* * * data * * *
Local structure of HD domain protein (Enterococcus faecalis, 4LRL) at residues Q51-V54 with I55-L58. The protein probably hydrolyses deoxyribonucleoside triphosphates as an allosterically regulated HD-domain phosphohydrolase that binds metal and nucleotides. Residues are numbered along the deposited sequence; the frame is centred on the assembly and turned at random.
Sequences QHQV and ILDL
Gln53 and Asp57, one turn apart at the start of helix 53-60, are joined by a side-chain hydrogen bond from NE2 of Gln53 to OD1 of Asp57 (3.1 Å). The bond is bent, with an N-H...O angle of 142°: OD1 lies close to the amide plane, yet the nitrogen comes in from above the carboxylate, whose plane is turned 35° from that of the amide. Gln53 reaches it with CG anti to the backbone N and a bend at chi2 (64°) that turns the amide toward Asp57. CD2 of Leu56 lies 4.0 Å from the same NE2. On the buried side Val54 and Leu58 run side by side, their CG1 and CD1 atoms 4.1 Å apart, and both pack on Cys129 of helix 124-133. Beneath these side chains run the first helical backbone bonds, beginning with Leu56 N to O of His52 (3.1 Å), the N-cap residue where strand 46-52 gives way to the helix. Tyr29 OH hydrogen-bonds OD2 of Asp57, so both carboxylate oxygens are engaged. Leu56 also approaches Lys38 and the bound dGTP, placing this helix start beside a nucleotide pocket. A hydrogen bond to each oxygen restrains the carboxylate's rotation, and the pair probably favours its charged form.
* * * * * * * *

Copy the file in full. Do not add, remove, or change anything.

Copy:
Local structure of HD domain protein (Enterococcus faecalis, 4LRL) at residues Q51-V54 with I55-L58. The protein probably hydrolyses deoxyribonucleoside triphosphates as an allosterically regulated HD-domain phosphohydrolase that binds metal and nucleotides. Residues are numbered along the deposited sequence; the frame is centred on the assembly and turned at random.
Sequences QHQV and ILDL
Gln53 and Asp57, one turn apart at the start of helix 53-60, are joined by a side-chain hydrogen bond from NE2 of Gln53 to OD1 of Asp57 (3.1 Å). The bond is bent, with an N-H...O angle of 142°: OD1 lies close to the amide plane, yet the nitrogen comes in from above the carboxylate, whose plane is turned 35° from that of the amide. Gln53 reaches it with CG anti to the backbone N and a bend at chi2 (64°) that turns the amide toward Asp57. CD2 of Leu56 lies 4.0 Å from the same NE2. On the buried side Val54 and Leu58 run side by side, their CG1 and CD1 atoms 4.1 Å apart, and both pack on Cys129 of helix 124-133. Beneath these side chains run the first helical backbone bonds, beginning with Leu56 N to O of His52 (3.1 Å), the N-cap residue where strand 46-52 gives way to the helix. Tyr29 OH hydrogen-bonds OD2 of Asp57, so both carboxylate oxygens are engaged. Leu56 also approaches Lys38 and the bound dGTP, placing this helix start beside a nucleotide pocket. A hydrogen bond to each oxygen restrains the carboxylate's rotation, and the pair probably favours its charged form.